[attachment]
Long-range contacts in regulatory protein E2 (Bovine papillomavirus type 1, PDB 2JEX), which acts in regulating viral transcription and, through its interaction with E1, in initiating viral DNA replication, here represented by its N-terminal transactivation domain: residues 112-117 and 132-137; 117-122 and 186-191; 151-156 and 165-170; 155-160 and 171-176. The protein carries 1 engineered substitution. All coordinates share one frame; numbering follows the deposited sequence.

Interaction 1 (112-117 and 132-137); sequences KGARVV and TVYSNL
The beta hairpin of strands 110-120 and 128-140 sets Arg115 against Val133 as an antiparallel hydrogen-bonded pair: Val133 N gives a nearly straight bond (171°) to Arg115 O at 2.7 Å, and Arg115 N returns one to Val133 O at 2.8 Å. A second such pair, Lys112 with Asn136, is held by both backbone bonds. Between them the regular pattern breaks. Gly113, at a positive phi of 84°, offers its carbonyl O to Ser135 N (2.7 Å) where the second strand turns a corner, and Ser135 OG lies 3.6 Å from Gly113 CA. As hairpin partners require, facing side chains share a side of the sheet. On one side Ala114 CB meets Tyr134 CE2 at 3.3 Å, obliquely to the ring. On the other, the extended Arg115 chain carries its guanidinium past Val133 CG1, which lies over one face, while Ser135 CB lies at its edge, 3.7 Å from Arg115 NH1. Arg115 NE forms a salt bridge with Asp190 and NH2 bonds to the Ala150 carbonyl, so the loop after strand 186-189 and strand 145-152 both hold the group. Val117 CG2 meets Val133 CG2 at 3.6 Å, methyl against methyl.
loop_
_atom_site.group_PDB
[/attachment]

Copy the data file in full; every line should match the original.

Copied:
Long-range contacts in regulatory protein E2 (Bovine papillomavirus type 1, PDB 2JEX), which acts in regulating viral transcription and, through its interaction with E1, in initiating viral DNA replication, here represented by its N-terminal transactivation domain: residues 112-117 and 132-137; 117-122 and 186-191; 151-156 and 165-170; 155-160 and 171-176. The protein carries 1 engineered substitution. All coordinates share one frame; numbering follows the deposited sequence.

Interaction 1 (112-117 and 132-137); sequences KGARVV and TVYSNL
The beta hairpin of strands 110-120 and 128-140 sets Arg115 against Val133 as an antiparallel hydrogen-bonded pair: Val133 N gives a nearly straight bond (171°) to Arg115 O at 2.7 Å, and Arg115 N returns one to Val133 O at 2.8 Å. A second such pair, Lys112 with Asn136, is held by both backbone bonds. Between them the regular pattern breaks. Gly113, at a positive phi of 84°, offers its carbonyl O to Ser135 N (2.7 Å) where the second strand turns a corner, and Ser135 OG lies 3.6 Å from Gly113 CA. As hairpin partners require, facing side chains share a side of the sheet. On one side Ala114 CB meets Tyr134 CE2 at 3.3 Å, obliquely to the ring. On the other, the extended Arg115 chain carries its guanidinium past Val133 CG1, which lies over one face, while Ser135 CB lies at its edge, 3.7 Å from Arg115 NH1. Arg115 NE forms a salt bridge with Asp190 and NH2 bonds to the Ala150 carbonyl, so the loop after strand 186-189 and strand 145-152 both hold the group. Val117 CG2 meets Val133 CG2 at 3.6 Å, methyl against methyl.
loop_
_atom_site.group_PDB